A study released in March by the University of California, San Diego School of Medicine appears to back up earlier hypotheses that link stress with Alzheimer's. But not all types of stress are to blame.
Acute stress, caused by a sudden, single event such as an accident, is not implicated in the study, which was published in Proceedings of the National Academy of Sciences. It is chronic stress — the ongoing, unrelenting stress you might experience in, say, a difficult job or living situation — that's the culprit.
How the Test Was Done
In the study, mice were placed in vented plastic tubes for 30 minutes a day over a two-week period. While inside the tubes, they were denied access to food and water. Rissman notes that the effect of restraining the mice has been found in endocrinological studies to be “roughly equivalent to the … stress experienced by humans” during prolonged periods of emotional strain.
"This isn’t an exact science," he adds, "but the data look pretty convincing.”
Previous studies have also shown a strong connection between stress and Alzheimer’s. In one conducted at the Max Planck Institute of Psychiatry in Munich, which was published in the Journal of Neuroscience in May 2011, persistent stress in rats led to a similar result: the formation of clumps in the brain and, ultimately, memory loss.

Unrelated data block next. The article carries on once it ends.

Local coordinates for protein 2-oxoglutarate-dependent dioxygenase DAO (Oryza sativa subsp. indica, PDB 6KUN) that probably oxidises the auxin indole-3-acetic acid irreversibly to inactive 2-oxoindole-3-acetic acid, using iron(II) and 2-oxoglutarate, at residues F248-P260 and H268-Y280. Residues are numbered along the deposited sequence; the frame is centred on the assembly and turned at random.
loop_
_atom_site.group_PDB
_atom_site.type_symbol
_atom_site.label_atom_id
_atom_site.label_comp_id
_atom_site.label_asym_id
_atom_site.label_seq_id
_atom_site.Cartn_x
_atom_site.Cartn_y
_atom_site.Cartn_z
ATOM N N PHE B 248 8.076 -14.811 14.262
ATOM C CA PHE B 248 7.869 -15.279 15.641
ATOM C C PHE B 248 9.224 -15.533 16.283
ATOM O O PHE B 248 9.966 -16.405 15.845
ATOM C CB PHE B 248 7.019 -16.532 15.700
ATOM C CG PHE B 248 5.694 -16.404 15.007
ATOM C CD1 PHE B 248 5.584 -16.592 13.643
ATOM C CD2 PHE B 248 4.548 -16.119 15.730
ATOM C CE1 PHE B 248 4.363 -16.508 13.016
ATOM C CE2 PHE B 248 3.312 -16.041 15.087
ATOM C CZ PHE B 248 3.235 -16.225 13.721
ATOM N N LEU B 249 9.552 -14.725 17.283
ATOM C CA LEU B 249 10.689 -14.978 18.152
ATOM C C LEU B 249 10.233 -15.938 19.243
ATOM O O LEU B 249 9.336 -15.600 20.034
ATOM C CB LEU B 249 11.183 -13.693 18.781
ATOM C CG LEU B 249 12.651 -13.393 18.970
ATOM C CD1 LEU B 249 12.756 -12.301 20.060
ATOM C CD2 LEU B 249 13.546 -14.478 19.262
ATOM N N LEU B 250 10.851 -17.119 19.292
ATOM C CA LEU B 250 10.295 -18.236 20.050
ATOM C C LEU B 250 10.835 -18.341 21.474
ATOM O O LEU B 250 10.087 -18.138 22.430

But what's significant about the UC San Diego study, Rissman says, is that earlier studies showing the connection between stress and the protein clumps usually involved mice with rare genetic mutations that promoted the pathology. “Here we haven’t used any mutations at all to get our phenotype … just exposure to emotional stress,’’ he says.
Alzheimer's Expected to Soar
Estimates of the number of Americans afflicted by Alzheimer’s range from 5.1 million to 5.4 million, and someone develops the disease every 68 seconds, according to the Alzheimer’s Association. Absent a cure, that figure is expected to climb as high as 16 million by 2050 as baby boomers age.
Chronic Stress: Too Much of a Good Thing?
Rissman acknowledges that a certain amount of stress is inevitable in life and may even be healthy.
Especially as we age.
The Effects of Job-Related Stress
In this case, a group of researchers, many of them from Stockholm University, followed 913 people 75 and older over a six-year period to look at the long-term effect of job-related stress. Their finding: Continuous emotional stress experienced by those with low job control and high job strain was associated with an increased risk of dementia and Alzheimer's.
The Good New for Researchers
All of this is good news for researchers: The findings pave the way toward exciting new research possibilities aimed at preventing or delaying the disease. But making such strides will take time, Rissman says. “I would hope that we could get the necessary [research] done within the next five years.’’
There may be benefits in changing jobs, seeking counseling, exercising, meditating or taking other measures to alleviate chronic stress. But Rissman has another long-term goal: to develop a way to reduce the effects of stress on neurons, so it doesn’t result in permanent damage.